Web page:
These three issues are just a sampling of the questions that will require answers. It is also clear that environmental policy and regulatory review processes for AAM will operate in will trigger the need for regulation for community engagement and mitigation measures.
Communities, Siting Facilities, and Impacts of Operations
Engaging communities will be critical to the success of implementing new AAM services. Communities are likely to be sensitive to the following:
- Traffic concerns include the siting of Vertiports due to eVTOL air operations and ground-based trip generation
- Noise, safety, and privacy concerns including overhead operations of eVTOL vehicles on defined and ad-hoc routes
- Equitability concerns include the accessibility of service and the proximation and affordability for the broad public and not just the privileged
While these broad concerns can be viewed in a negative light, each implementation of AAM brings the benefits of new jobs and improved access and economic development opportunities. We are at the cusp of a new type of mobility similar to the emergence of the train and automobile industries that came before. Luckily, we have the benefit from learning from those historic transformations both in-process and public behavior and applying these experiences to AAM. Community acceptance will only come once the impacts of eVTOL vehicles are demonstrated to be far less severe than conventional helicopter operations. Current research has demonstrated that helicopters produce substantially more noise than eVTOL vehicles that are currently in development. Local exhaust emissions, another impact of helicopter operation, are non-existent in battery and hydrogen-powered eVTOL vehicles. The reduction of noise and elimination of local emissions should make community acceptance of eVTOL vehicles easier. A first step in proofing this out could be to introduce purpose-built emergency service eVTOL vehicles to demonstrate their noise and emissions advantage over conventional helicopters. Another step could be to study the non-acoustic factors that impact those near eVTOL vehicle operations. Even though eVTOL vehicles are expected to produce less environmental impacts compared to helicopters, other factors including safety, equity, and privacy will influence the community’s acceptance. Acoustic and non-acoustic annoyance studies need to be conducted for this classification of vehicles to best understand public perception and impacts.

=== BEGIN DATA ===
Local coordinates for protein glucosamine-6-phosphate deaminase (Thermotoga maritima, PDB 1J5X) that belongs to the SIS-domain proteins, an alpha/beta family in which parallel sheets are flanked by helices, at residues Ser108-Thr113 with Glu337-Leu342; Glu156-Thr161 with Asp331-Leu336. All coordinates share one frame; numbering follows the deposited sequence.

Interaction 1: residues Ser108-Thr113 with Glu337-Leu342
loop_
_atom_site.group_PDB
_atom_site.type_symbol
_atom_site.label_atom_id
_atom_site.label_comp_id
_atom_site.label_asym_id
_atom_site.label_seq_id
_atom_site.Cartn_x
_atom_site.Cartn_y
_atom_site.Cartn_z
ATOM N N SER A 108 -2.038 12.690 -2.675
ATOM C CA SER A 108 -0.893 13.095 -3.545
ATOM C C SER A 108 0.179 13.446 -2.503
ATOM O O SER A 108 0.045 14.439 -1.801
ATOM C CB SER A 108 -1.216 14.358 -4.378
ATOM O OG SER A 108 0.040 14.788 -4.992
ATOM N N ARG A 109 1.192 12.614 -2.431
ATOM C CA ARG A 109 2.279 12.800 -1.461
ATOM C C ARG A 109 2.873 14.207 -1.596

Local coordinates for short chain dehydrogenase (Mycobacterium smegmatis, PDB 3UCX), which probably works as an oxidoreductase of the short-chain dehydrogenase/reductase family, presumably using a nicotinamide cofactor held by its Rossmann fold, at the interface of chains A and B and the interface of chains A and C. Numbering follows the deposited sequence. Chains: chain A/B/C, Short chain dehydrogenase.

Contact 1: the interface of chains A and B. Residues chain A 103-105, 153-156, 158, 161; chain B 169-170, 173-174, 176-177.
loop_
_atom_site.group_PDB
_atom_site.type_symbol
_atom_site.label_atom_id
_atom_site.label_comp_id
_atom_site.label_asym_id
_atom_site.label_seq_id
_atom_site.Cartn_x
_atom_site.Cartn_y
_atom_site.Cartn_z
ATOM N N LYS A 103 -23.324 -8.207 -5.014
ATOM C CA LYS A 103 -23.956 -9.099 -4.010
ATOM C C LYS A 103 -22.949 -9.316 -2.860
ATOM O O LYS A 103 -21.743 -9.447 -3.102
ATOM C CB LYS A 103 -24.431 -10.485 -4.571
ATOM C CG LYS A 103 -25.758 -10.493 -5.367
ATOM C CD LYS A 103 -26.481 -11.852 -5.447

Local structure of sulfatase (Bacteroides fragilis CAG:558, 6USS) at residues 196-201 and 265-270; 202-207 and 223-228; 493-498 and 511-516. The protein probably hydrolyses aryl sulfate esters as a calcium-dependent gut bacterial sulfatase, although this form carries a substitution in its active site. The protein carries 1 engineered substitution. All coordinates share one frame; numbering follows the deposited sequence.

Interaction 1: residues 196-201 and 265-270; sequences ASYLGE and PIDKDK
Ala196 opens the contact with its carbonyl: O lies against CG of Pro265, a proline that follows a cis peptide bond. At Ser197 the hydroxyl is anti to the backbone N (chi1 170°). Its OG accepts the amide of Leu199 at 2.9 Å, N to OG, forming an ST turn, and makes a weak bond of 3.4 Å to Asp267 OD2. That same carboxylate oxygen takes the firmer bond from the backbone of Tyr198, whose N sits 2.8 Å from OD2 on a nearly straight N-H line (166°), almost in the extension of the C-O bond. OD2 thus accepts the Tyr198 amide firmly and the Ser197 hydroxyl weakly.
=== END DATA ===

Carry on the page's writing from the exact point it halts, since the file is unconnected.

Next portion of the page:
Training/Staffing, A Pathway for Pilots or a New Career?
AAM services will initially require pilots. While there are aspirations to fully automate the vehicles as the technology matures, there are those that argue pilotless eVTOL vehicles will never materialize due to the perception of safety factors that a pilot’s presence provides to a customer.
The aviation industry is currently suffering from a pilot shortage. The hope is by the time AAM services are introduced over the next decade the pilot shortage will ease and eVTOL vehicles could serve as an entry-level job for pilots wanting a career with larger commercial carriers. Others disagree, seeing the career of an eVTOL vehicle pilot as very different from a commercial airline aviator. eVTOL vehicles are sufficiently different from an aircraft to make the skills gained from flying eVTOL vehicles not transferable to commercial aircraft.
Training requirements for piloting eVTOL regular vehicles have the potential for being far less than for commercial aircraft as much of the operation of the vehicles will be automated, and they will initially only be operated in VFR conditions. These two factors seem to indicate that for the majority of prospective eVTOL vehicle pilots, this will be a new career. Many will not see it as a pathway to larger commercial passenger airlines. Many will prefer to remain local and not travel, the barriers to entry are likely to be less as well with far less rigorous training requirements and costs, which are typically incurred by the pilot.
Funding: Who Pays?
New infrastructure underpins and supports the growth of new modes of travel. This was the case with automobiles and aircraft, which required roads and airfields, parking lots, and terminals. In the early days of both, entrepreneurs filled some of these needs from the early airfields to toll roads, but over time government stepped in to help scale things up and make these new forms of travel accessible to more of the public.